Voting should be about commitment before convenience
02/15/2013 5:20 PM
03/05/2013 9:59 AM
Voting is a sacred and important civic duty in a democracy that every citizen ought to take seriously.
Nobody really disagrees about that, but there is fevered debate on just how to encourage and improve participation in America’s great, ongoing political experiment.
Do all that’s possible to make it easy to vote? Or, focus on making sure all the votes are counted correctly, even if that requires a little more work on the part of voters?
South Carolina is right in the middle of the discussion. Last year, the state enacted a voter ID law – it has already been used in a few local elections – that is aimed at cracking down on voter fraud, real and imagined. This year, the S.C. Senate is once again rolling out an early voting bill that would give state voters more access to the voting process.
We’ve said in the past that voter ID isn’t a bad idea, even while acknowledging the fact that it is politically driven and that it takes aim at a problem that is, in fact, not much of a problem here just yet. Our basic take: Preventing corruption is a good idea, and it’s not the worst thing to make voters – all voters – work a little harder, be a little more conscientious.
We are of a similar mind when it comes to early voting. We’re not sure it addresses much of an ill – presidential elections produce some long lines at S.C. polls, but most voters really aren’t defeated by having to wait – and we like the excitement and community spirit created by a single Election Day observed by all. We’d hate to lose the latter, and we think the former might be better addressed by technological improvements and better management.
That said, it’s clear that the national trajectory is heading toward a different form of voting, one that is aimed at increasing accessibility and convenience. Technology – we’re imagining smart phone and tablet voting – seems a likely future norm. That’s not here yet, but citizens used to drive-through lanes and online shopping aren’t likely to embrace governments that appear to be lagging behind the times. Early voting is probably a stop on the path to that future.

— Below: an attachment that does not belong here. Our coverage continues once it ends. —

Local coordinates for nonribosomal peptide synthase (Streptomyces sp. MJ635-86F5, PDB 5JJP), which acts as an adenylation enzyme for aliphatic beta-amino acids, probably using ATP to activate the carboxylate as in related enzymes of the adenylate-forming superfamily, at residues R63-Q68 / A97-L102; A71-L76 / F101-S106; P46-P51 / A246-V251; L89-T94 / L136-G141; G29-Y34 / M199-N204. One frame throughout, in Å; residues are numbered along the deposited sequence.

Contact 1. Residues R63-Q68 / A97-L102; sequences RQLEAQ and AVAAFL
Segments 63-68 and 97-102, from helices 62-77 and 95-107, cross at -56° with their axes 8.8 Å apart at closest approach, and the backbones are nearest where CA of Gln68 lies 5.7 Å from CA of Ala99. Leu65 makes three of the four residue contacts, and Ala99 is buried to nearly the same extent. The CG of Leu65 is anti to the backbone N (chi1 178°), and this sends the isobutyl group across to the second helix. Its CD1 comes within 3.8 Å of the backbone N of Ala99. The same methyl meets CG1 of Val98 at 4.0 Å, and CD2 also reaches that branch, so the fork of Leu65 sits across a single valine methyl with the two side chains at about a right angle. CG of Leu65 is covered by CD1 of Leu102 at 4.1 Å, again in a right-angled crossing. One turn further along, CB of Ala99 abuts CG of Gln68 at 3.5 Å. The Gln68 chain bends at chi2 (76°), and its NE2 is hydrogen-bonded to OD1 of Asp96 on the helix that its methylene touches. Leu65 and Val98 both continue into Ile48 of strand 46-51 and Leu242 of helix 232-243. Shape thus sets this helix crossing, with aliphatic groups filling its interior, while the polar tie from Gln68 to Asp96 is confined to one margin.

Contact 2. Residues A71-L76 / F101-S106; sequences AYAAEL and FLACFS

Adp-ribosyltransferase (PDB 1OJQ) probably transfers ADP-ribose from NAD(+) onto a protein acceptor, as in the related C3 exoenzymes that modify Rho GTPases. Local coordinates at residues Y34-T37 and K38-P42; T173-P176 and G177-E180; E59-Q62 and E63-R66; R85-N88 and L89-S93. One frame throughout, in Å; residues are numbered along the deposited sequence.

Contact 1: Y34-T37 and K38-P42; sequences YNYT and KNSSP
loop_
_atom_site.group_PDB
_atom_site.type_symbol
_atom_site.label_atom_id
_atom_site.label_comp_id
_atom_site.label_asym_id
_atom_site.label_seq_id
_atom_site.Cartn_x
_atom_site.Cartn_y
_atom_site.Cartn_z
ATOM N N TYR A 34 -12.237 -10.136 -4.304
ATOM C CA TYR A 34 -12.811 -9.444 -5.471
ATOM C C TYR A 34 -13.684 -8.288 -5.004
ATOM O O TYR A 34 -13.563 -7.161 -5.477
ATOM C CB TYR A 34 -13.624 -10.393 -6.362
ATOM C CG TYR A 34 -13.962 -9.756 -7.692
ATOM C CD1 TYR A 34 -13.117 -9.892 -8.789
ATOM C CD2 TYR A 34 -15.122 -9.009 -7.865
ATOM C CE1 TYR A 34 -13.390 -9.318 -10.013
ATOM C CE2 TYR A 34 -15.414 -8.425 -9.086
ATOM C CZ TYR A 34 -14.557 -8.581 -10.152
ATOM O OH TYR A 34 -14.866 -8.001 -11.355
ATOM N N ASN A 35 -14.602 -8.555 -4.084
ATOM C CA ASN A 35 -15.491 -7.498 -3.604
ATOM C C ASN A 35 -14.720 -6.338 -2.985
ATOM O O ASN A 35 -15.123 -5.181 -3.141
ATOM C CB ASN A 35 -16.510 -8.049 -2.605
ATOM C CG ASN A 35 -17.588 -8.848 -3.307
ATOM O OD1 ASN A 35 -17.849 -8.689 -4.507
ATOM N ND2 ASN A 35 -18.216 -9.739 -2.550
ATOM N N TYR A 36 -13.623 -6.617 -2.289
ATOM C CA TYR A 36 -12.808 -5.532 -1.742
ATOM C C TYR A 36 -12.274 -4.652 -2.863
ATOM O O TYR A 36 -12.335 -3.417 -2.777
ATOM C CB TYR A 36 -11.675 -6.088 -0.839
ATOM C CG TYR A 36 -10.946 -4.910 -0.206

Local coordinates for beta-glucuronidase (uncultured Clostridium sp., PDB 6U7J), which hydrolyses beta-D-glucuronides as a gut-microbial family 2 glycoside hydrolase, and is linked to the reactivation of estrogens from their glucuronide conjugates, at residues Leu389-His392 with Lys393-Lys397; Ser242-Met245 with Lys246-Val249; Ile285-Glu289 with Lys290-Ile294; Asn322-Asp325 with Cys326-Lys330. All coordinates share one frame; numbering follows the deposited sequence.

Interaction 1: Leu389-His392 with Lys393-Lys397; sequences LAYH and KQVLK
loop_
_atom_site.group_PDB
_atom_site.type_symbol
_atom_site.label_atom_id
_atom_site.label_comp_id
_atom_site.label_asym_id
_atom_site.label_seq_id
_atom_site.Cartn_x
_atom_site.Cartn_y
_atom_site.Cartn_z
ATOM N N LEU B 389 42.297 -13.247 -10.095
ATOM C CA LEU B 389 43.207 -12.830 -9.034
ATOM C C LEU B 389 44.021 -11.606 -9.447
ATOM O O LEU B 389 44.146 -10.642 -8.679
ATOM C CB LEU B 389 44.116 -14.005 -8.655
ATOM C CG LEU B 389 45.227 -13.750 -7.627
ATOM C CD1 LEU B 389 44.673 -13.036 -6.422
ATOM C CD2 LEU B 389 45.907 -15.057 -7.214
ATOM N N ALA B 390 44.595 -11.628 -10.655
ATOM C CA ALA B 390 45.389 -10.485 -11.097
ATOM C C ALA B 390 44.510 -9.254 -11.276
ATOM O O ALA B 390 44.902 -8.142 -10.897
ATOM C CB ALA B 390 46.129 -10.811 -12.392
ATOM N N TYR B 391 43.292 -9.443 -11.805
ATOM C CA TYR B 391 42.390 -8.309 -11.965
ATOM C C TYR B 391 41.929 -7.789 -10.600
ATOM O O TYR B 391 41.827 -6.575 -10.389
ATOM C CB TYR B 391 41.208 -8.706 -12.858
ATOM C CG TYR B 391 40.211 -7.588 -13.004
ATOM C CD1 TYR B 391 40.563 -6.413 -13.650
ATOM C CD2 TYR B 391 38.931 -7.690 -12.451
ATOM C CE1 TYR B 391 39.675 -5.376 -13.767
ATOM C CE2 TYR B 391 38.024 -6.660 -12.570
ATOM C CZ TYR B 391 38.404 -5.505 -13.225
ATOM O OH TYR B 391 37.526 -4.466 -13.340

It’s already in place, in one form or another, in 36 of the 50 states. The vast majority – 29 states – have out and out early voting, in which a limited number of polling places open for a week or more before Election Day. Several more have “no excuse” absentee voting, which means voters can vote absentee without providing a formal excuse, and proof of same, to election officials. The 2012 election in South Carolina was run under a version of this – you might call it the “no reasonable excuse refused” – in which voters voted by absentee ballot based on their stating an excuse that election officials were bound to accept, almost without exception. We thought that was a bad system – it codified a system in which citizens were encouraged to lie to the government – but South Carolinians liked it. About 14 percent voted “absentee” last year, whether actually absent or not.
Nationwide, about a quarter of voters didn’t vote on Election Day, but at some earlier time.
The S.C. Senate bill calls for a 10-day early voting period. Every county would be required to set up at least one per election. The max would be five.
The prospects for passage may not be great. The S.C. House has repeatedly voted down early voting plans in recent years. But recent sparring between House and Senate leaders suggests a compromise, based on a reduction in the length of the early voting period and other details, might be possible.
This is not the best news for the state, but it could be worse.
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